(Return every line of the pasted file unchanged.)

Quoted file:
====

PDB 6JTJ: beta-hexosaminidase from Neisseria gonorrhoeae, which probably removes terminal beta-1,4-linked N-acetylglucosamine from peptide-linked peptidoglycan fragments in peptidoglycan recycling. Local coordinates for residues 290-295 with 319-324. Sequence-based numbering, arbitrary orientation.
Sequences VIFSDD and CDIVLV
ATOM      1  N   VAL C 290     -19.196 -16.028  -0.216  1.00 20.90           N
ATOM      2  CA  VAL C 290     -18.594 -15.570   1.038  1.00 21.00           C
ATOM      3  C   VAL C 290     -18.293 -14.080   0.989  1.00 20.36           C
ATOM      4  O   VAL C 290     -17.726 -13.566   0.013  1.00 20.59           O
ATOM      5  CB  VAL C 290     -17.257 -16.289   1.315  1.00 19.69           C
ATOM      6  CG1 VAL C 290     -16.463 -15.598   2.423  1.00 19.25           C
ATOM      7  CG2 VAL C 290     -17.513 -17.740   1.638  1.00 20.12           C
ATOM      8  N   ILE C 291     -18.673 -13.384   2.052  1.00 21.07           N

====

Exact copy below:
PDB 6JTJ: beta-hexosaminidase from Neisseria gonorrhoeae, which probably removes terminal beta-1,4-linked N-acetylglucosamine from peptide-linked peptidoglycan fragments in peptidoglycan recycling. Local coordinates for residues 290-295 with 319-324. Sequence-based numbering, arbitrary orientation.
Sequences VIFSDD and CDIVLV
ATOM      1  N   VAL C 290     -19.196 -16.028  -0.216  1.00 20.90           N
ATOM      2  CA  VAL C 290     -18.594 -15.570   1.038  1.00 21.00           C
ATOM      3  C   VAL C 290     -18.293 -14.080   0.989  1.00 20.36           C
ATOM      4  O   VAL C 290     -17.726 -13.566   0.013  1.00 20.59           O
ATOM      5  CB  VAL C 290     -17.257 -16.289   1.315  1.00 19.69           C
ATOM      6  CG1 VAL C 290     -16.463 -15.598   2.423  1.00 19.25           C
ATOM      7  CG2 VAL C 290     -17.513 -17.740   1.638  1.00 20.12           C
ATOM      8  N   ILE C 291     -18.673 -13.384   2.052  1.00 21.07           N